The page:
Currently we have raised £35,379.16 (NB the £30,000 legacy of Teresa De Franca has been allocated to this fund). Thank you for all recent donations to the fund; all your contributions really make a difference.

The Building spec has been completed and sent out to tender last week with deadline of 25th September. We have been offered a sizeable interest free loan from another parish in the diocese which should enable us to go ahead with the works in the near future. It is imperative we keep the fundraising momentum going as the loan has to be repaid and other works are looming (such as development old school buildings etc). Please help where you can.

The next FUNDRAISING GROUP MEETING will take place in Grove House on Wednesday 7th October at 7.30pm.





These words on the doors of the Church porch express perfectly the purpose of our parish. We are a community centred round the Lord Jesus.

Saint Francis' Parish in the heart of Maidstone was founded in 1859 and since then has been the heart of the Catholic community in the Maidstone area. From it was founded the parishes of Saint Thomas More, West Malling; Holy Family, Park Wood; and Saint Peter's Bearsted. In addition to the mother church there are Mass Centres at St Luke's, Preston Hall, and at St Mary's Anglican Church at Nettlestead.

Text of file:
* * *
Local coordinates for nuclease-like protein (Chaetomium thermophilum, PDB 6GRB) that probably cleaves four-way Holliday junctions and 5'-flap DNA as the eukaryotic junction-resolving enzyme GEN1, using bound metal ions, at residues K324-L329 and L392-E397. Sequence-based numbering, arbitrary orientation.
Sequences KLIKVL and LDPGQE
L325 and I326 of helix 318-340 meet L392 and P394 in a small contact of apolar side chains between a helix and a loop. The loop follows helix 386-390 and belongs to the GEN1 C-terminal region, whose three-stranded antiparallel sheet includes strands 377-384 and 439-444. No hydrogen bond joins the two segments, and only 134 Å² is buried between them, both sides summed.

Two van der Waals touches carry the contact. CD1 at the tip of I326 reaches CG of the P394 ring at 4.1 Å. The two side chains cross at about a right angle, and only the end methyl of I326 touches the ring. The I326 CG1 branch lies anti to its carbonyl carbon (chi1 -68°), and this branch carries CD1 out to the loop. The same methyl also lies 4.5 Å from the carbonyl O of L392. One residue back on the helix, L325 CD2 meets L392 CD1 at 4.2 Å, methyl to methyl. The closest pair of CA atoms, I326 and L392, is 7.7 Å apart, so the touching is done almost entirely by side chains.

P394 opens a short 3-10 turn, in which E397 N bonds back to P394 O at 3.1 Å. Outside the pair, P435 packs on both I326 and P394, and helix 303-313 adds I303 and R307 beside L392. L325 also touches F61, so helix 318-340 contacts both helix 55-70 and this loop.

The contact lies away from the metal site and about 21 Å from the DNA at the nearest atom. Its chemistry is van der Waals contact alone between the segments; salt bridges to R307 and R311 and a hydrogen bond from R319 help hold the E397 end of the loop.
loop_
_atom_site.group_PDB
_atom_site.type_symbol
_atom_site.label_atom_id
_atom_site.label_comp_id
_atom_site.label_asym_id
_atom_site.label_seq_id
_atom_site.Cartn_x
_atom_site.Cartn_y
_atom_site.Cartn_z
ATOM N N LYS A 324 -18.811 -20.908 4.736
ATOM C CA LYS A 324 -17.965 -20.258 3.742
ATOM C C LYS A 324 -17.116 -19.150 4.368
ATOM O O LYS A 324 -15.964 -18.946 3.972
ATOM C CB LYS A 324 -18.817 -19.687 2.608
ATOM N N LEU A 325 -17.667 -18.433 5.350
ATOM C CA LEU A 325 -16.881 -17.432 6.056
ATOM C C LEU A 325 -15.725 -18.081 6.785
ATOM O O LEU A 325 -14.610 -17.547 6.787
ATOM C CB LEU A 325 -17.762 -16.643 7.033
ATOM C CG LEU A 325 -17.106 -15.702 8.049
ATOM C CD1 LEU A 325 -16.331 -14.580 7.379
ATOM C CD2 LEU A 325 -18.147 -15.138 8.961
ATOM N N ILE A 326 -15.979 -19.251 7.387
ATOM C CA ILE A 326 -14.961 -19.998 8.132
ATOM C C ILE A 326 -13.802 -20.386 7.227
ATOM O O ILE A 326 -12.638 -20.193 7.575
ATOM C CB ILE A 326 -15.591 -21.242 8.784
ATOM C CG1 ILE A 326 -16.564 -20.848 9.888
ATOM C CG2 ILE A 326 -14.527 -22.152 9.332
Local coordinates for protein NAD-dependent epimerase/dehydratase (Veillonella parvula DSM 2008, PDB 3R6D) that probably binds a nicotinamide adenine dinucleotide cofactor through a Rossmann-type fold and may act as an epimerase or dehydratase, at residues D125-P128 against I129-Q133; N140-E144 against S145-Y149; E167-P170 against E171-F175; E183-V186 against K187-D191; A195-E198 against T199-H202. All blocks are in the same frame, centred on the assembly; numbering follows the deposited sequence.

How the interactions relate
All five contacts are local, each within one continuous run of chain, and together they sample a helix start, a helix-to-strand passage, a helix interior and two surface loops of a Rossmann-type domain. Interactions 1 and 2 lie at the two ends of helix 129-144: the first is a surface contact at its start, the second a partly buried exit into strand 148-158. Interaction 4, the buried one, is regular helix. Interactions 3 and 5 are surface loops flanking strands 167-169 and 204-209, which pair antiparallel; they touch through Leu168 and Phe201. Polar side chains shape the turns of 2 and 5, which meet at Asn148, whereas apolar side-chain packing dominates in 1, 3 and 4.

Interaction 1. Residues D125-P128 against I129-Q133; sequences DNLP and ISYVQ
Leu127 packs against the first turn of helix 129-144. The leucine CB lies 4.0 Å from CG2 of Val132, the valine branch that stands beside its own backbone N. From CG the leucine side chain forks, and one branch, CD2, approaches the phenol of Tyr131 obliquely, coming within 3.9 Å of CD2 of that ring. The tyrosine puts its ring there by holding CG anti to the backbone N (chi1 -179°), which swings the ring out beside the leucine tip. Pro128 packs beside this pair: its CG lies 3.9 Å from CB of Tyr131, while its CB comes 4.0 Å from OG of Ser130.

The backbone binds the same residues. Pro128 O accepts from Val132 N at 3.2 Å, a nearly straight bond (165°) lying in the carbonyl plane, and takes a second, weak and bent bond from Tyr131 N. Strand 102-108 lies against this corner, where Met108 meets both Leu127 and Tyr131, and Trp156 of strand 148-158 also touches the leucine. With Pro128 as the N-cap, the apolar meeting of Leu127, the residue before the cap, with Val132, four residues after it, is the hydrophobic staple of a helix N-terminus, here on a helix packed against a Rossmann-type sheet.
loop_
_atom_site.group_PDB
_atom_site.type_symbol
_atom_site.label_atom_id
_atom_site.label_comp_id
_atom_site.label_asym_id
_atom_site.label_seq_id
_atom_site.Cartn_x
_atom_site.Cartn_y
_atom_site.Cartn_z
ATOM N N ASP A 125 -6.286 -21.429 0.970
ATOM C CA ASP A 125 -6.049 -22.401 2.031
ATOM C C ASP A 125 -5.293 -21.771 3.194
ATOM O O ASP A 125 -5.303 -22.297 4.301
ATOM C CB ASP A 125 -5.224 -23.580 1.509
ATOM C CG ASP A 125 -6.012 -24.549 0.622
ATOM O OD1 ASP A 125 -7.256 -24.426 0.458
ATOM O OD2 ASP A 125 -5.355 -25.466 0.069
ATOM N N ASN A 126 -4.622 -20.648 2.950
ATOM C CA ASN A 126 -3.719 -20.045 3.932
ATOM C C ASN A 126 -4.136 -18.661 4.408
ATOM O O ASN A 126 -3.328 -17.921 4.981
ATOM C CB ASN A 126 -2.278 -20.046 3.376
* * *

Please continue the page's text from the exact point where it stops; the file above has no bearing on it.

Today the faith which inspired its foundation almost 150 years ago continues to find its expression in a lively community bringing together people of many races all united by their love of God. It is this love which calls us all to work together to build up our community and to care for all in need.

I would like to welcome all who visit our website and hope you share something of our vision for the future of the church and parish.
Canon Luke - Parish Priest